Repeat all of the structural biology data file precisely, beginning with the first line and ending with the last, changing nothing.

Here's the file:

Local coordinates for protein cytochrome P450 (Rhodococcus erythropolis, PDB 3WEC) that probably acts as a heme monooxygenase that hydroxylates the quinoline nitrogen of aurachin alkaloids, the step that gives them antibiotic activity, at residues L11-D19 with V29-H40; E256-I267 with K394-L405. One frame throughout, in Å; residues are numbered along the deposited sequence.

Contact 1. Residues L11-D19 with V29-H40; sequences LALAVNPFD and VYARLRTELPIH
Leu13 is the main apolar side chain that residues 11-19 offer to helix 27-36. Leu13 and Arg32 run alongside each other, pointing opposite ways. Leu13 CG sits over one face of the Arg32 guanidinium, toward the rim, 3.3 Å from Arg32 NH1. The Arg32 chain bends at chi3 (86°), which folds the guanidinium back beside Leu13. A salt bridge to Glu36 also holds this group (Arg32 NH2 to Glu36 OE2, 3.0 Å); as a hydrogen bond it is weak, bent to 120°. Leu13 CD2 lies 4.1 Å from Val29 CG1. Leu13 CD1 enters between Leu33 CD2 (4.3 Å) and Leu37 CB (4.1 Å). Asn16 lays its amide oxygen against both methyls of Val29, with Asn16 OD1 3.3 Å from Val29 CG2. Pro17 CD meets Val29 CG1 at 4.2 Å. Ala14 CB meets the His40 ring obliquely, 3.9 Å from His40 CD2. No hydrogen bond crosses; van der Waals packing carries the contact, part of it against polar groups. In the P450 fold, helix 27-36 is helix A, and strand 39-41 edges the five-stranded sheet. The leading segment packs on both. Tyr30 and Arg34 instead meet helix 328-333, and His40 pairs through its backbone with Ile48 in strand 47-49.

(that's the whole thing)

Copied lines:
Local coordinates for protein cytochrome P450 (Rhodococcus erythropolis, PDB 3WEC) that probably acts as a heme monooxygenase that hydroxylates the quinoline nitrogen of aurachin alkaloids, the step that gives them antibiotic activity, at residues L11-D19 with V29-H40; E256-I267 with K394-L405. One frame throughout, in Å; residues are numbered along the deposited sequence.

Contact 1. Residues L11-D19 with V29-H40; sequences LALAVNPFD and VYARLRTELPIH
Leu13 is the main apolar side chain that residues 11-19 offer to helix 27-36. Leu13 and Arg32 run alongside each other, pointing opposite ways. Leu13 CG sits over one face of the Arg32 guanidinium, toward the rim, 3.3 Å from Arg32 NH1. The Arg32 chain bends at chi3 (86°), which folds the guanidinium back beside Leu13. A salt bridge to Glu36 also holds this group (Arg32 NH2 to Glu36 OE2, 3.0 Å); as a hydrogen bond it is weak, bent to 120°. Leu13 CD2 lies 4.1 Å from Val29 CG1. Leu13 CD1 enters between Leu33 CD2 (4.3 Å) and Leu37 CB (4.1 Å). Asn16 lays its amide oxygen against both methyls of Val29, with Asn16 OD1 3.3 Å from Val29 CG2. Pro17 CD meets Val29 CG1 at 4.2 Å. Ala14 CB meets the His40 ring obliquely, 3.9 Å from His40 CD2. No hydrogen bond crosses; van der Waals packing carries the contact, part of it against polar groups. In the P450 fold, helix 27-36 is helix A, and strand 39-41 edges the five-stranded sheet. The leading segment packs on both. Tyr30 and Arg34 instead meet helix 328-333, and His40 pairs through its backbone with Ile48 in strand 47-49.